From the moment he arrived back in L.A., Leitch and Stahelski were partners—in training, in stunts, in basically everything. “We were both martial arts nuts, Jackie Chan nuts,” Leitch says. “We would train martial arts, train trampoline, train anything we could involving stunts. We dug a hole in the backyard and put a trampoline in it and bought porta-pits to fall off the roof. We were just teaching ourselves to be stuntmen, trying to break into the business, being prepared for that chance.”

Even with that type of drive and the brief experience on Perfect Target, they found that the lack of a mentor with their own footing in the industry held them back. But Fight Club proved to be the game changer. Leitch caught on with Pitt just as he was becoming the biggest movie star on the planet, while also regularly doubling for Jean-Claude Van Damme. “Those were my two guys,” Leitch shares with a laugh. From there, work started to come in, with stunt gigs on The Bourne Ultimatum, where he backed up Matt Damon, and The Matrix sequels, where Stahelski served as the stuntman for Keanu Reeves. But Leitch was “really trying to go to the next level.” By the time he was on the set of Mr. and Mrs. Smith with Pitt, he had served as the second-unit director and stunt unit coordinator on Van Damme’s In Hell and was attempting to put together his own project. “I was pitching Brad on Mr. & Mrs. Smith, like, ‘Hey man, I’m shooting this short, if you’re into it,’” Leitch recalls. “And he’s like, ‘Hmm. You want to be a director?’ I’m like, ‘Yeah,’ and he’s like, ‘Yeah, yeah, cool.’ I think in his mind, he’s like, ‘Good luck, Jesus Christ.’”

Leitch never heard back from Pitt about that offer, but he was able to secure the other star of Mr. and Mrs. Smith, Angelina Jolie, for a cameo in the action-comedy mockumentary Confessions of an Action Star, which chronicled the rise and fall of a Chippendales dancer turned action star Frank Sledge. Leitch wrote the script—and starred as Sledge. “I learned quickly that I’m not an actor,” Leitch jokes of the film that debuted at Sundance in 2005 before getting a small release in 2009. “But I really appreciate the experience, because to understand the actor and empathize with their struggle is important.”

With a career in front of the camera indefinitely on hold, Leitch branched away from being Pitt’s guy and graduated to being an in-demand stunt coordinator and fight choreographer, as well as a second-unit director on blockbusters like Anchorman 2: The Legend Continues, The Wolverine, and Teenage Mutant Ninja Turtles. Meanwhile, Stahelski had risen to the same rank on The Hunger Games, The Expendables 2, and After Earth. But they felt like they’d hit a ceiling—Leitch knew that it had been decades since decision-makers viewed second-unit directors as potential main directors. Luckily, there was a vocal and persistent champion in their corner. Before she married Leitch in 2014, McCormick managed him and Stahelski, while also helping package and produce Oscar-nominated films like Whiplash, Hell or High Water, and Manchester by the Sea. “There weren’t many people looking at us, because they’re like, ‘Yeah, but can they tell a story?’” Leitch says. “And she’s like, ‘Have you seen the action scenes that are so memorable and iconic? Do you understand why they’re memorable and iconic? It’s because they tell a story.’”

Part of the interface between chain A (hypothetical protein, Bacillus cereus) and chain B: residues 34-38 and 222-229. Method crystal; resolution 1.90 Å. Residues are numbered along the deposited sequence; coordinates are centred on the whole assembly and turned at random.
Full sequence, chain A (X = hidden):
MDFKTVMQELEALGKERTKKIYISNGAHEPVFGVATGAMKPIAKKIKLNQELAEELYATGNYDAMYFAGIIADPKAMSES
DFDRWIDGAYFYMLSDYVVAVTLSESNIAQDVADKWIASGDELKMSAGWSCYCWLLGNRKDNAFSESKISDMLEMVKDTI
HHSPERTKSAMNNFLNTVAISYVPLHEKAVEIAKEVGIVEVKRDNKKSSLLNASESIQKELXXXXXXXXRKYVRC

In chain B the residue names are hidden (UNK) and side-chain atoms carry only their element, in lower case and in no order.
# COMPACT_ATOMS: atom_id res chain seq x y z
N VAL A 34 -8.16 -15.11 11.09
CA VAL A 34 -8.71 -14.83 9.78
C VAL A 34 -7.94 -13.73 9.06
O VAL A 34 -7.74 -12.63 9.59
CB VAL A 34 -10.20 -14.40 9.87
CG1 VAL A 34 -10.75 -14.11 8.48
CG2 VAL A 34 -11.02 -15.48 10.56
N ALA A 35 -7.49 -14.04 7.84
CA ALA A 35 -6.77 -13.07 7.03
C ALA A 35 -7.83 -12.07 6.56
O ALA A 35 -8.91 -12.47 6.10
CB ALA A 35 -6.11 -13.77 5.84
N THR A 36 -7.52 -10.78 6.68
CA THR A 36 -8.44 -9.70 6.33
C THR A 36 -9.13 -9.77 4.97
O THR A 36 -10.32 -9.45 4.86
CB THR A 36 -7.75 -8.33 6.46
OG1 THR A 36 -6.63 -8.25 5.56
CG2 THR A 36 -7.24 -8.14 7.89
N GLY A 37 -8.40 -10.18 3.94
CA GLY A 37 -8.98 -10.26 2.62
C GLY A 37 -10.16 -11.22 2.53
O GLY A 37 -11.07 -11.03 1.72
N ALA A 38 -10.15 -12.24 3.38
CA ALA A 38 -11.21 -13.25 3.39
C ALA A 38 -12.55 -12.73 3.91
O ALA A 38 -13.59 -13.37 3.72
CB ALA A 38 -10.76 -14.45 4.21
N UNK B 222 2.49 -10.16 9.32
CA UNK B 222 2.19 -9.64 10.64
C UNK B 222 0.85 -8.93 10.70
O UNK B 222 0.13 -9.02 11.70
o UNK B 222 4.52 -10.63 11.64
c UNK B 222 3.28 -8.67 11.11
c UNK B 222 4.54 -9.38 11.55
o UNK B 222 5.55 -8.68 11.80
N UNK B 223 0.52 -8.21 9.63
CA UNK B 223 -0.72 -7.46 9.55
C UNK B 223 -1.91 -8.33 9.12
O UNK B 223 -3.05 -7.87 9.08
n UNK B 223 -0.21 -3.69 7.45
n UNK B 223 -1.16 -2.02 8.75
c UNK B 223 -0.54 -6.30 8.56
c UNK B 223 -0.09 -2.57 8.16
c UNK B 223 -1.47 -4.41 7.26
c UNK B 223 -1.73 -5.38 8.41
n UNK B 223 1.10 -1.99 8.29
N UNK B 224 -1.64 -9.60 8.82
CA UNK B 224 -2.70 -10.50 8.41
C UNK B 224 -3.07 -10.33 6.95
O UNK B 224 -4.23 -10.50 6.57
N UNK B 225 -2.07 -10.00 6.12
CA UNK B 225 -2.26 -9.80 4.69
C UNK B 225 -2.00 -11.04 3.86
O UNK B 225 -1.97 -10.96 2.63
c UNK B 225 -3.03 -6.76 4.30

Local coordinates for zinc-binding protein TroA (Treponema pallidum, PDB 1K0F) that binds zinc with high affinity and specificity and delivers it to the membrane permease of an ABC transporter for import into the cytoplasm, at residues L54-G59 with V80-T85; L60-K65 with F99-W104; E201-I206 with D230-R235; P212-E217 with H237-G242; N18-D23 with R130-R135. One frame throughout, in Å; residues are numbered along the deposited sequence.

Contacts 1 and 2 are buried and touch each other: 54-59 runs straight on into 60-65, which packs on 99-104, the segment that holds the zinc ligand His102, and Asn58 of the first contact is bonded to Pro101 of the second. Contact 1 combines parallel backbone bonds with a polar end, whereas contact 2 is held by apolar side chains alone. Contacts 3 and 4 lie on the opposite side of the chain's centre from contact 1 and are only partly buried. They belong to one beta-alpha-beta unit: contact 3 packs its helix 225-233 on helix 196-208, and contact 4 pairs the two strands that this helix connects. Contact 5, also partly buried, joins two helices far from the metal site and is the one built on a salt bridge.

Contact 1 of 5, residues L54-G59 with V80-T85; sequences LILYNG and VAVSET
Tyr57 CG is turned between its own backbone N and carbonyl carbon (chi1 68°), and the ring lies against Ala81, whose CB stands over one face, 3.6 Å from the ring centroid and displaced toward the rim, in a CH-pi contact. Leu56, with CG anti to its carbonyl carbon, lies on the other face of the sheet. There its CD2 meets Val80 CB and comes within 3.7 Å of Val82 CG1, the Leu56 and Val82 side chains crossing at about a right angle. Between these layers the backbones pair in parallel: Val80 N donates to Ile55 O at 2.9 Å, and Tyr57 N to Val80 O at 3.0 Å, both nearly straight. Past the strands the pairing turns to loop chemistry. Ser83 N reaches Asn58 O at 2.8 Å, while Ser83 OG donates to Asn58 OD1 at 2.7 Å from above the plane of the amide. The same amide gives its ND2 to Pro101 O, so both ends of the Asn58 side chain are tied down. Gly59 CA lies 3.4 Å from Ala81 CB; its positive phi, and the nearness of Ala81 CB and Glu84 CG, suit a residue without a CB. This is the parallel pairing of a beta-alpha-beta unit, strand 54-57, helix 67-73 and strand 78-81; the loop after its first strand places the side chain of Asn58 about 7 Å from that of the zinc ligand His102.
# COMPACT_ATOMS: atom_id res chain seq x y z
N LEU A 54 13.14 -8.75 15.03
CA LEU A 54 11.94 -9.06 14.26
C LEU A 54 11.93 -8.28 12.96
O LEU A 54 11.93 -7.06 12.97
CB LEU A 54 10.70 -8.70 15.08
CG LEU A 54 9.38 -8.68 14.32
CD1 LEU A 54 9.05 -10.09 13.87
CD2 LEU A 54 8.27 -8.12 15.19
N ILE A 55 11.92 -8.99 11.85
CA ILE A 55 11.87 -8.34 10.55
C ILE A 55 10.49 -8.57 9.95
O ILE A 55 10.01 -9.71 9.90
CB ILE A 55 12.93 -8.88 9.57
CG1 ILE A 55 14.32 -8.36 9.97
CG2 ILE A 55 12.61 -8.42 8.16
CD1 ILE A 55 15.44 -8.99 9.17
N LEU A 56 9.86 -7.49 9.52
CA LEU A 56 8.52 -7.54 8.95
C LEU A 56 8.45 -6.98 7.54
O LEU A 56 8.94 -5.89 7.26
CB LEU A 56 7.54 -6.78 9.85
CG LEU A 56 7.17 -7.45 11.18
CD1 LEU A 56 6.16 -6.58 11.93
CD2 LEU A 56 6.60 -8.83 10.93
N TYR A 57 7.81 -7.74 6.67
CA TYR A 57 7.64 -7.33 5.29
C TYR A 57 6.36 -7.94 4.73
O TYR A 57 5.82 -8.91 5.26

Still, breaking down that final door was a challenge. With the Reeves-led John Wick in development, McCormick landed Leitch and Stahelski a meeting to discuss directing just the action scenes. Leitch and Stahelski concluded that the gig was too small for them, considering their other grander-scale second-unit jobs, but McCormick suggested they write Reeves a letter with a simple and clear message: “We’d love to do this movie, but it’s time for us to direct.” Stahelski presented the note to Reeves, who gave his full support. Lionsgate wasn’t as convinced, however. While they hired Leitch and Stahelski as a directing team, the studio wouldn’t commit to a domestic theatrical release and only approved a budget of roughly $15 million.

Leitch credits their established relationship and trust with Reeves for the success of the film and how they were able to coax a career-defining performance out of him. “If an actor trusts you and you can provide a safe place, they’re going to go places they wouldn’t have gone before,” he says. “Not that Keanu wouldn’t not cry, but the fact that we took him to that level … he’s a cold-blooded assassin who is crying in the first 10 minutes of the movie. He really trusted us. If it wasn’t going to work, we weren’t going to use it, but we wanted to go there.”

“They didn’t feel like first-time filmmakers,” Reeves said in 2014. “I felt really comfortable, confident, and responsible; I didn’t want to let them down, because they had such a vision.”

But as it so often goes, the future isn’t apparent until it’s undoubtedly arrived. “We showed it to Lionsgate, and they don’t get it,” Leitch says. “They show it to some distributors and buyers for the domestic market—no offers.” The company was readying a straight-to-video release when they decided to try one last test option and screened it at Austin’s popular genre film festival Fantastic Fest. “The audience goes bananas,” Leitch says with a sly smile. “We knew we made a movie for genre fans, and we were just waiting for genre fans to actually see it, not just the bean counters.” After the rapturous reception in September 2014, John Wick earned a sudden theatrical release date. Armed with strong reviews, John Wick overperformed box office expectations, grossing almost $90 million worldwide and setting up a franchise that can’t be killed, with a fourth film from Stahelski and television series on the way in 2023.